Here we compare the scaling of the error of the different approximation methods as the order of the tensor increases exponentially. The tensor that we’re approximating, in this case, is always a tensor train with a fast decay in its singular values, and the approximation error is always relative to the TT-SVD method. This is because for such a tensor it is possible to compute the TT-SVD approximation in a reasonable time. While all models have similar error scaling, we see that OTTS is closest in performance to TT-SVD. We can thus conclude that all these methods have their merits; we can use STTA if we work with a stream of data, OTTS if we want a good approximation (especially for very big tensors), and TT-HMT if we just want a good approximation and care more about speed than quality.

This sums up, on a high level, what I did in my thesis. There are plenty of things I could still talk about and plenty of details left out, but this blog post is already quite long and technical. If you’re interested to learn more, you’re welcome to read my thesis or send me a message.

My PhD was a long and fun ride, and I’m now looking back on it with nothing but fondness. I enjoyed my time in Geneva, and I’m going to miss some aspects of the PhD life. I have now started a ‘real’ job, and the things I’m working has very little overlap with the contents of my thesis. However, I hope I will be able to discuss some of the cool things I’m working on now, as well as some new personal projects.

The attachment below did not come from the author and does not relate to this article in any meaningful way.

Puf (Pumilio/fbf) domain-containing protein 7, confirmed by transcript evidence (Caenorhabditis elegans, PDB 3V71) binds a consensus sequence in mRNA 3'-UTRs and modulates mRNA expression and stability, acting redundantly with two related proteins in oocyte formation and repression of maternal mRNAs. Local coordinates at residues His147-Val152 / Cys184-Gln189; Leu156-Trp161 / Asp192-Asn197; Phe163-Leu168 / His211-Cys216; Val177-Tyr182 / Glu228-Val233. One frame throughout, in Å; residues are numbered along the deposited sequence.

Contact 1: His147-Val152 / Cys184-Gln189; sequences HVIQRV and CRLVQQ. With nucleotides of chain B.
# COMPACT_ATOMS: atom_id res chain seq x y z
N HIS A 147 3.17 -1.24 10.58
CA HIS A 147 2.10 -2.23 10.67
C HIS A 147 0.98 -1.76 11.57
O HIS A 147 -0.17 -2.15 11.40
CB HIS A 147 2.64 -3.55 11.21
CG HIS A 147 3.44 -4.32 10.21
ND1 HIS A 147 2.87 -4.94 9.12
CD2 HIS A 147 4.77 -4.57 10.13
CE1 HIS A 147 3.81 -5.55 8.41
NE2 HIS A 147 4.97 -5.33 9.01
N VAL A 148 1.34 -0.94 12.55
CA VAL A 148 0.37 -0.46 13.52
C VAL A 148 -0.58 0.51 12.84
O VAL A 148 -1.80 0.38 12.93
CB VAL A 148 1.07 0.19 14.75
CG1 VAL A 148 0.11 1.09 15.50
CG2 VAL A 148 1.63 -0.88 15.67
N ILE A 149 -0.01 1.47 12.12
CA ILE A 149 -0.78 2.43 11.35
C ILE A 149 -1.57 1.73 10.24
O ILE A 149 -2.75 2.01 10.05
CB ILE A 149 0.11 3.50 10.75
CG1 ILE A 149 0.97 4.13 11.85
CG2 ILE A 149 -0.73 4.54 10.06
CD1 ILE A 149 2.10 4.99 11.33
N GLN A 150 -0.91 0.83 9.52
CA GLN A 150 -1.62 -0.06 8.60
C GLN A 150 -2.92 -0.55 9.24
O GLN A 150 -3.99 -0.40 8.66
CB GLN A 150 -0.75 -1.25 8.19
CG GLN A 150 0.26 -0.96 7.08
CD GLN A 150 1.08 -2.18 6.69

Read this blog post if you’re curious what I worked on during my PhD!

Linear least-squares system pop up everywhere, and there are many fast way to solve them. We’ll be looking at one such way: GMRES.

We recently made a paper about supervised machine learning using tensors, here’s the gist of how this works.

A lot of data is naturally of ‘low rank’. I will explain what this means, and how to exploit this fact.

Parsing and editing Word documents automatically can be extremely useful, but doing it in Python is not that straightforward.

Finally, let’s look at how we can automatically sharpen images, without knowing how they were blurred in the first place.

Deconvolving and sharpening images is actually pretty tricky. Let’s have a look at some more advanced methods for deconvolution.

In order to automatically sharpen images, we need to first understand how a computer can judge how ‘natural’ an image looks.